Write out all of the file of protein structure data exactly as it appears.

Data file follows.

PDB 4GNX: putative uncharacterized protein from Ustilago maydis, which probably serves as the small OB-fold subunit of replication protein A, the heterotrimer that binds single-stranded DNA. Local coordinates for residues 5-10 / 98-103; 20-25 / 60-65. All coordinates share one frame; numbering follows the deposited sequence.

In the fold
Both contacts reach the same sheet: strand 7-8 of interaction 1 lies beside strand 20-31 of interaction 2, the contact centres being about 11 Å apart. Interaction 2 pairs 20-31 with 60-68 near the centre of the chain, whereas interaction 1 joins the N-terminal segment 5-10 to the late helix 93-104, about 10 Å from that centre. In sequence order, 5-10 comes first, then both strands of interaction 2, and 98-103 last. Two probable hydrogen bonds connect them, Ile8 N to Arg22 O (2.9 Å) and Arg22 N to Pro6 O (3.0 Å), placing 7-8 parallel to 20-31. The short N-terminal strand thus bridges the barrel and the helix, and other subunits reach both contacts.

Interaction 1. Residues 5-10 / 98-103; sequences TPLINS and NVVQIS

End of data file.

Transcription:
PDB 4GNX: putative uncharacterized protein from Ustilago maydis, which probably serves as the small OB-fold subunit of replication protein A, the heterotrimer that binds single-stranded DNA. Local coordinates for residues 5-10 / 98-103; 20-25 / 60-65. All coordinates share one frame; numbering follows the deposited sequence.

In the fold
Both contacts reach the same sheet: strand 7-8 of interaction 1 lies beside strand 20-31 of interaction 2, the contact centres being about 11 Å apart. Interaction 2 pairs 20-31 with 60-68 near the centre of the chain, whereas interaction 1 joins the N-terminal segment 5-10 to the late helix 93-104, about 10 Å from that centre. In sequence order, 5-10 comes first, then both strands of interaction 2, and 98-103 last. Two probable hydrogen bonds connect them, Ile8 N to Arg22 O (2.9 Å) and Arg22 N to Pro6 O (3.0 Å), placing 7-8 parallel to 20-31. The short N-terminal strand thus bridges the barrel and the helix, and other subunits reach both contacts.

Interaction 1. Residues 5-10 / 98-103; sequences TPLINS and NVVQIS